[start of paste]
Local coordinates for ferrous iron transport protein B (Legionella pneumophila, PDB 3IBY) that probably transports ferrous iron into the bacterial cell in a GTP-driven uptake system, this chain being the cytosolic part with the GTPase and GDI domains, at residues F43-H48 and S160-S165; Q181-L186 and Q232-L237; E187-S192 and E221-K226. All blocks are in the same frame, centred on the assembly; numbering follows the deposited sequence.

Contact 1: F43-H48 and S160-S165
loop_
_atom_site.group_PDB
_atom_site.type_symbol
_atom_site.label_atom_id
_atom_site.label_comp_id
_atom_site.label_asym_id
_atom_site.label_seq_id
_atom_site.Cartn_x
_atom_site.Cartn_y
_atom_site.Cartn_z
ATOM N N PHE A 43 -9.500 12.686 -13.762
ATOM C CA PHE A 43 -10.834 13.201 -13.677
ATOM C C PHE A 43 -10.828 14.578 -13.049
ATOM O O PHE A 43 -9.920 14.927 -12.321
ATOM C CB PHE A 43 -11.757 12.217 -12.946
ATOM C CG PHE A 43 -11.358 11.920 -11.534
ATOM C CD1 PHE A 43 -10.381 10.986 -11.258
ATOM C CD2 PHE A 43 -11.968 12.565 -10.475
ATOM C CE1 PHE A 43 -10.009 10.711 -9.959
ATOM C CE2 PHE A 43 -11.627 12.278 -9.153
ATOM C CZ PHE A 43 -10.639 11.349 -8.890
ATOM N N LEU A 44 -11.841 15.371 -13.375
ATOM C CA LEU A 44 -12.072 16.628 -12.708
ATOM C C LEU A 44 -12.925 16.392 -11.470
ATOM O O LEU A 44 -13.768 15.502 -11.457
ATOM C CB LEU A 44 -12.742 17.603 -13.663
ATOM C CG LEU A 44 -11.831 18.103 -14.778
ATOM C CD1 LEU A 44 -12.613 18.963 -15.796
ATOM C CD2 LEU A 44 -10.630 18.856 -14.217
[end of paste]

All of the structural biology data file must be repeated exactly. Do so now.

Local coordinates for ferrous iron transport protein B (Legionella pneumophila, PDB 3IBY) that probably transports ferrous iron into the bacterial cell in a GTP-driven uptake system, this chain being the cytosolic part with the GTPase and GDI domains, at residues F43-H48 and S160-S165; Q181-L186 and Q232-L237; E187-S192 and E221-K226. All blocks are in the same frame, centred on the assembly; numbering follows the deposited sequence.

Contact 1: F43-H48 and S160-S165
loop_
_atom_site.group_PDB
_atom_site.type_symbol
_atom_site.label_atom_id
_atom_site.label_comp_id
_atom_site.label_asym_id
_atom_site.label_seq_id
_atom_site.Cartn_x
_atom_site.Cartn_y
_atom_site.Cartn_z
ATOM N N PHE A 43 -9.500 12.686 -13.762
ATOM C CA PHE A 43 -10.834 13.201 -13.677
ATOM C C PHE A 43 -10.828 14.578 -13.049
ATOM O O PHE A 43 -9.920 14.927 -12.321
ATOM C CB PHE A 43 -11.757 12.217 -12.946
ATOM C CG PHE A 43 -11.358 11.920 -11.534
ATOM C CD1 PHE A 43 -10.381 10.986 -11.258
ATOM C CD2 PHE A 43 -11.968 12.565 -10.475
ATOM C CE1 PHE A 43 -10.009 10.711 -9.959
ATOM C CE2 PHE A 43 -11.627 12.278 -9.153
ATOM C CZ PHE A 43 -10.639 11.349 -8.890
ATOM N N LEU A 44 -11.841 15.371 -13.375
ATOM C CA LEU A 44 -12.072 16.628 -12.708
ATOM C C LEU A 44 -12.925 16.392 -11.470
ATOM O O LEU A 44 -13.768 15.502 -11.457
ATOM C CB LEU A 44 -12.742 17.603 -13.663
ATOM C CG LEU A 44 -11.831 18.103 -14.778
ATOM C CD1 LEU A 44 -12.613 18.963 -15.796
ATOM C CD2 LEU A 44 -10.630 18.856 -14.217